“It was adjudged that said William should be put upon the pillory for three market-days, there to remain for one hour each day, the reason for the same being there proclaimed; and he was to have, in the meantime, whetstone hung from his neck.”
Son of a…
In “The Busie Body: A Comedy” a play written in 1709 by Mrs. Susanna Centlivre, we have another use of whetstone. Sir Francis Gripe is guardian to Miranda and Marplot. (Gripe is also in love with Miranda.) Marplot is described as a silly fellow and very “Inquisitive to know every Body’s Business, generally spoils all he undertakes, yet without Design.” In one response to Sir Francis he declares :
Philosopher’s Stone vs. Whetstone
This next reference is a canto from “Hudibras” a satiric poem written by Samuel Butler that was published in several parts beginning in 1663.
“The rate of whetstones in the kingdom” is explained in an 1819 annotated copy of the poem as a proverbial expression, in which, “an excitement to lie was called a whetstone.” The annotation also gives direction to a 1572 Puritan Manifesto directed towards Queen Elizabeth in which the term “lying to a whetstone” is found.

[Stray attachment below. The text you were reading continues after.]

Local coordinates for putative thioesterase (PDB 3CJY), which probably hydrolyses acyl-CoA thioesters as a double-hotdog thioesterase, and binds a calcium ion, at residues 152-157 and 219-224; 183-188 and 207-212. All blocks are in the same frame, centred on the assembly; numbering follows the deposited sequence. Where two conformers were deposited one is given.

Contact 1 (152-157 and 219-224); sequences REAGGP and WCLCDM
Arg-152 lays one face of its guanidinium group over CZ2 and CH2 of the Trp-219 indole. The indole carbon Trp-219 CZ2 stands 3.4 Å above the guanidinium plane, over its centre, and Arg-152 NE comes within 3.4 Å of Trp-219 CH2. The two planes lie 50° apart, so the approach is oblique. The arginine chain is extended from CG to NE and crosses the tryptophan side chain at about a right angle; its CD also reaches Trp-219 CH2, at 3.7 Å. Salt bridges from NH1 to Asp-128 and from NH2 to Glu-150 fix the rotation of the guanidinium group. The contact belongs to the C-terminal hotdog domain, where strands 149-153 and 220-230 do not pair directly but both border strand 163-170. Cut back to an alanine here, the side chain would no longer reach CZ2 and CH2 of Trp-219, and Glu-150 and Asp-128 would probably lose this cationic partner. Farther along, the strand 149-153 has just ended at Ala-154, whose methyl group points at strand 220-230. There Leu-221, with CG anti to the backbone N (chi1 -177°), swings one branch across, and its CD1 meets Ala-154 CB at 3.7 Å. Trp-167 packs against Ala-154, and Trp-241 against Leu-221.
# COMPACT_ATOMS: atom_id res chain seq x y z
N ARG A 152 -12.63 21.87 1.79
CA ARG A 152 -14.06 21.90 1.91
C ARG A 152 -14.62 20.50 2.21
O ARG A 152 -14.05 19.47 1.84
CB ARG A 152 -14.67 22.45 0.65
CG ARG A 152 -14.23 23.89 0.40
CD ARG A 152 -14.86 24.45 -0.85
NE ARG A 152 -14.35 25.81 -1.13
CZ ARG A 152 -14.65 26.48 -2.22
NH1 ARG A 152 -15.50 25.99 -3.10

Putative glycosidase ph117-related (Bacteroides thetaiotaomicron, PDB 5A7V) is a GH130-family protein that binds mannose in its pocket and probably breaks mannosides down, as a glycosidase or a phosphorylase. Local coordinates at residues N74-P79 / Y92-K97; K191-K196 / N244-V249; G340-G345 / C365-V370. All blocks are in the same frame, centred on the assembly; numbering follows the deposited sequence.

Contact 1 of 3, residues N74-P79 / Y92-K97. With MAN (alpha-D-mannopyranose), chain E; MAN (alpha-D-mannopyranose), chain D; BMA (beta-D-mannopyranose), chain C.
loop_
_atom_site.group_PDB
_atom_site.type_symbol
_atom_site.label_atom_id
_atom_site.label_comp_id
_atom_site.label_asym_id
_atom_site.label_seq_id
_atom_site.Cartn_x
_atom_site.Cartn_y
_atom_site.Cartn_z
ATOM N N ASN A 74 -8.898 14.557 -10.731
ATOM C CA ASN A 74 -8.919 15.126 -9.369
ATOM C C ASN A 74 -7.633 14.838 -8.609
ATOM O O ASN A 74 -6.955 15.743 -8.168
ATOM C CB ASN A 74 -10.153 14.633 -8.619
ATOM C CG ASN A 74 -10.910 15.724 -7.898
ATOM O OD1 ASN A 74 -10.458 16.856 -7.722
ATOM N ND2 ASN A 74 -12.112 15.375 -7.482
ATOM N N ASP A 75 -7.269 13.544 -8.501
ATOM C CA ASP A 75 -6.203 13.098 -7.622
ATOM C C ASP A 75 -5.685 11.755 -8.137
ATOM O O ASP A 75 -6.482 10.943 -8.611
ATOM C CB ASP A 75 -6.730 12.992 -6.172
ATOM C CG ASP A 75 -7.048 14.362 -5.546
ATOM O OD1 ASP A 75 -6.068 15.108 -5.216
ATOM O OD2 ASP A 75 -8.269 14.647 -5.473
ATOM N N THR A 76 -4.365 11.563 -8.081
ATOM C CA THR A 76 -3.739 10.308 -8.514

The best whetstone reference, also from the annotations, is from a “smart repartee” between Sir Francis Bacon and Sir Kenelm Digby. In one corner we have Sir Francis Bacon, Lord Chancellor of England, philosopher and father of scientific method (yay!). In the other corner Sir Kenelm Digby, a natural philosopher, alchemist, proponent of “powder of sympathy” and described by the scholar Henry Stubbe as “the very Pliny of our age for lying.”
The two men were before King James, “to whom Sir Kenelm Digby was relating, that he had seen the true philosopher’s stone in the possession of a hermit in Italy; and when the king was very curious to understand what sort of stone it was, and Sir Kenelm much puzzled in describing it; Sir Francis Bacon interposed, and said, perhaps it was a whetstone.”